Tennessee Volunteers head coach Derek Dooley reacts to an officials call during the first half of the game against the Florida Gators at Neyland Stadium. Credit: Randy Sartin-US PRESSWIRE
David Climer, Tennessean
On face, you can't blame Derek Dooley for not wanting to be closely linked to Tennessee 's lousy defense. It's guilt by association.
But the buck stops with the bucks. When you're getting paid so much ($2 million this year) and have a buyout ($5 million) that guarantees a financial soft landing if you get canned, you should be driving the bus, not throwing people under it.
Dooley's reluctance to take ownership of UT's historically bad defense (the Vols are on pace to set a school record for the most yardage and points allowed) is one of his most glaring flaws as a head coach. Rather than trying to distance himself from the problem, he should take full responsibility.
After the 38-35 loss at South Carolina last Saturday, Dooley raised some eyebrows when he said he had not spent any extra time with first-year defensive coordinator Sal Sunseri or the players despite such obvious problems on that side of the ball.
"I spend all my focus on offense and special teams," he said.
On Monday, he clarified his role by saying he provides "big picture" guidance and has gotten more involved with the defense each week.
"I think the biggest thing is making sure we're all on the same page within the staff," he said. "... We're here to find solutions to help the players play the best they can."
Given the defensive ineptitude, it should be all hands on deck. The product he is putting on the field suggests Sunseri is in over his head.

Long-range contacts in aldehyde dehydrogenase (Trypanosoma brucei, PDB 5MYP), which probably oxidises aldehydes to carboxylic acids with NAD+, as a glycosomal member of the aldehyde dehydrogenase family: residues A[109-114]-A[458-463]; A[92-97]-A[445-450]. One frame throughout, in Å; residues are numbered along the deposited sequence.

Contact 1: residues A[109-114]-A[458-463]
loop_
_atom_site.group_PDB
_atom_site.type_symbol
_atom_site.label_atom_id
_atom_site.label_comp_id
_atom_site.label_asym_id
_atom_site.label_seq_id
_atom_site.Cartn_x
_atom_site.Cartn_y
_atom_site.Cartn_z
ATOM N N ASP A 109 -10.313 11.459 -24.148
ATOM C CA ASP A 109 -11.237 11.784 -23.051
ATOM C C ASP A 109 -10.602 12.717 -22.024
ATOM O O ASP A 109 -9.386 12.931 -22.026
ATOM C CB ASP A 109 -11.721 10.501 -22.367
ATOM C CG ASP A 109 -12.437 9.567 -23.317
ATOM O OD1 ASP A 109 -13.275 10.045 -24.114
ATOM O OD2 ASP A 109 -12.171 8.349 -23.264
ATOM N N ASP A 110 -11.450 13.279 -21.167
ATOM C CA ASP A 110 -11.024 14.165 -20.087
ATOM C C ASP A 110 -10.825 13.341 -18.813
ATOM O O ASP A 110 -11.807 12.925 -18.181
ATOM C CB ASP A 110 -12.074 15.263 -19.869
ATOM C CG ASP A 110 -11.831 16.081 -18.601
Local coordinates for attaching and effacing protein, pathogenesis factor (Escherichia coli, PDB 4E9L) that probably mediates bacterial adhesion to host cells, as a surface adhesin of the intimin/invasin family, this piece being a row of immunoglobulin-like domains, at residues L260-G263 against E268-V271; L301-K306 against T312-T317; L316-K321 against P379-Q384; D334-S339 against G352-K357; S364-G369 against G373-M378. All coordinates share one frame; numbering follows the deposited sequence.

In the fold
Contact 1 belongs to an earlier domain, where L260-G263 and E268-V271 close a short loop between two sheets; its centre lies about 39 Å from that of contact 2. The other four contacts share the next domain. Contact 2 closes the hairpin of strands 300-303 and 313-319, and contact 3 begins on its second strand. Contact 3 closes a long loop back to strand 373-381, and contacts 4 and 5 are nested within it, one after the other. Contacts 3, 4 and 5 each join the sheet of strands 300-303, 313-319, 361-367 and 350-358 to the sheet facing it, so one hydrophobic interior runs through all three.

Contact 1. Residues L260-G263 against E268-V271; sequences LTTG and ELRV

Word on the street is that Dooley's first choice for the position was Kevin Steele, who was defensive coordinator at Clemson in 2009-11. Steele, an assistant at UT in 1982 and again in '87, was Nick Saban's first defensive coordinator at Alabama in 2007.
But Dooley couldn't offer a multiyear contract to Steele in the aftermath of Clemson's meltdown in the Orange Bowl, where West Virginia hung 70 points on Steele's defense. So he turned to Sunseri, who got a three-year, $2.4 million deal.
It's starting to look like Sunseri is to Dooley what Dave Clawson was to Phillip Fulmer. In 2008, Fulmer faced a critical decision as he hired a new offensive coordinator. He settled on Clawson, who was then head coach at Richmond.
It was a disaster. Rather than adapt to the personnel and scheme that had been productive previously, Clawson installed his own system. Running what became known as the "Clawfense," the Vols averaged just 254.5 yards per game, the lowest in 43 years.
Fulmer got fired. Clawson resurfaced as head coach at Bowling Green State, where his team is 6-3 this season.
Since arriving at UT, Sunseri took personnel that had been recruited and developed for a 4-3 alignment and tried to shoehorn players into his preferred 3-4 scheme. It simply hasn't translated. UT currently ranks dead last in the SEC in total defense at 453.4 yards per game.
"We aren't going to sit here and defend anything we're doing, because statistically we can't," Dooley said. "... The question is, what's the problem and how do we fix it?"
Dooley could start by adjusting what the Vols are doing on offense. When your defense is struggling this badly, why not shorten the game? The longer your offense is on the field, the less your defense is exposed. With that in mind, Dooley should abandon the no-huddle offense. He should run the ball more to take time off the clock.
Granted, the no-huddle has helped the Vols put up points by keeping opposing defenses off balance. But through eight games, it is abundantly clear the Vols can't outscore their defensive shortcomings.
David Climer's columns appear on Wednesday, Friday, Sunday and Monday. Contact him at 615-259-8020 or dclimer@